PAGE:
<iframe src="//www.googletagmanager.com/ns.html?id=GTM-TMFBBP" height="0" width="0" style="display:none;visibility:hidden"> 2 Big Mistakes You’re Making That Are Turning Off Your Fans
Expert Music Career Advice For DIY Musicians

2 Big Mistakes You’re Making That Are Turning Off Your Fans

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In the music industry, we usually lump "fans" into one category. You're either a fan or you're not. But in reality, there are many steps towards becoming a fan, and once you are a fan, there are many steps up and down. "Fans" aren't permanent either. The fact of the matter is just because someone is a fan now doesn't mean he or she will always be a fan, and your actions affect that. Whether you're aware of it or not, you might be doing something that's actually pushing away your fans and your potential fans. In this article, we're going to talk about a few key things to avoid when trying to develop a strong fanbase.

Let's start with your potential fans, because this is where the whole process starts. If you let people slip through the cracks, you're missing out on your full potential. These new impressions are really valuable, and your actions at the start of a relationship can either create lifelong fans or push them away. Here are the two biggest things that are turning them off.

1. You make it really hard to buy your music

Okay, so someone found your music on YouTube, SoundCloud, Bandcamp, or wherever, and they think it's awesome. Now they want to take the next step and actually own your music, but they can't find any links to buy or download. Not only is this annoying for your new fans, it's also holding back your music career. Especially when people just find your music, they're not dedicated enough to spend a lot of time digging for it. They'll either give up and move on, or they'll pirate it, and that's a huge missed opportunity.

These days, it's easier than ever to sell your music online. There aren't any hoops to jump through or gatekeepers barring your way, and you don't even need a website to get started. For the most part, you just need to sign up for a service like CD Baby, TuneCore, or Bandcamp, set up your store and/or select which digital stores you want your music in, and start selling. Once you have this set up, you should link to it anywhere people could come across your music, like your YouTube videos and your SoundCloud page.

[Find out how to price your music on Bandcamp.]

If, for whatever reason, you're not ready to sell your music online, you should at least offer free downloads in exchange for an email address. This way, your new fans get your music and you have the ability to contact them down the line when you're in the position to actually sell something. If you don't have anything else set up, NoiseTrade is a good option to start trading your songs for email addresses. It's totally free, and you can link to your NoiseTrade page or embed the widget almost anywhere.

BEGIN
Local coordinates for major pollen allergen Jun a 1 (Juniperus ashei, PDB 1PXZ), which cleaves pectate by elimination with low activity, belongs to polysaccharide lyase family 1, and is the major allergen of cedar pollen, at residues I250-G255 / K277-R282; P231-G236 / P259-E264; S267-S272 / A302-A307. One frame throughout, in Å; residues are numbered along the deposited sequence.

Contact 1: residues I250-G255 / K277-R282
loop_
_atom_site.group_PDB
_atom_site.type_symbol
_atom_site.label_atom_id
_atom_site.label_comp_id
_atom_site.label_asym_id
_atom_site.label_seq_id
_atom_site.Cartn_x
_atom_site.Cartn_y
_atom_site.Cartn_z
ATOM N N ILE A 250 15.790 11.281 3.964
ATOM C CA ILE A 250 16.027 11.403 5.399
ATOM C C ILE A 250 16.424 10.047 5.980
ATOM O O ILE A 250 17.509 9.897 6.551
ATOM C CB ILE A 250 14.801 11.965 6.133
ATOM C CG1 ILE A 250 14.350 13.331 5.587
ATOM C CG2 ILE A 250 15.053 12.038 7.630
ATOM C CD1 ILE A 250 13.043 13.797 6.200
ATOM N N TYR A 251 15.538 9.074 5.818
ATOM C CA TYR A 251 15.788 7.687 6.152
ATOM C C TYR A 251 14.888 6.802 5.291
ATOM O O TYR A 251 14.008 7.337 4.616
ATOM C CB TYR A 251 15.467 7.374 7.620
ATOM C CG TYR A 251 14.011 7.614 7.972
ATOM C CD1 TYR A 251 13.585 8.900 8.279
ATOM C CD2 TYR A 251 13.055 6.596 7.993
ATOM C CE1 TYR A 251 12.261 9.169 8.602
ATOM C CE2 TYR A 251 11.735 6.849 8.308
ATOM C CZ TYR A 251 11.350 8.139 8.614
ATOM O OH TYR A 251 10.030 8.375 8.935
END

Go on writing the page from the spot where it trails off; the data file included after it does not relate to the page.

2. You talk at your fans on social media

Next, we'll talk about your current fans. Your connection with these fans on social media is extremely important. Yes, you want people to buy your music, but being able to connect with them again and again online is the next best thing. You'll be able to easily provide them with news about your new song, EP, album, crowdfunding campaign, or tour.

But once you have fans on social media, it's very easy to push them away with your messaging. No matter how much someone enjoys your music, if you're spamming their social feeds, they're going to unfollow you, and then they'll miss out on all your new content, albums, and shows.

The best thing to remember is that social media is, by definition, social. You need to treat it like a conversation, and that means you shouldn't only talk about yourself. You need to find a good balance of promotional posts and fun, engaging posts. Be funny, be deep, share stories, ask questions, get opinions, and make it fun.

[How to Perfect Your Band's Social Media Strategy: The 70-20-10 Rule]

It may seem pointless to talk about something other than your music on social media. After all, aren't you supposed to be using these channels to promote your music? Yes, but on most channels, your posts will actually reach more people the more engagement you have (that’s likes, comments, shares, retweets, and replies), and people just aren't going to engage if you're posting the same thing over and over or just talking about your new album constantly. Once you get this engagement going, when you have something important to post, like a new YouTube video, an album, or a gig, your fans will be looking forward to your post – and there's a much better chance they'll actually see it in their feeds!

 

As you can see, there are a lot of places where fans can fall through the cracks – and this is just scratching the surface. You need to optimize your entire process to keep your fans around and supporting your career. In the New Artist Model online music business courses, you’ll learn how to turn your music into a successful business  a business where you're the CEO! You’ll create an actionable and personalized plan that will help you achieve a career in music, and you’ll be able to do it all with the resources you have available right now.

If you'd like more strategies like these, you can download this ebook for free. It will take you through some of the best strategies for indie musicians to help you grow your fanbase and your career.

 

Dave Kusek is the founder of the New Artist Model, an online music business school for independent musicians, performers, recording artists, producers, managers, and songwriters. He is also the founder of Berklee Online, co-author of The Future of Music, and a member of the team who brought MIDI to the market.

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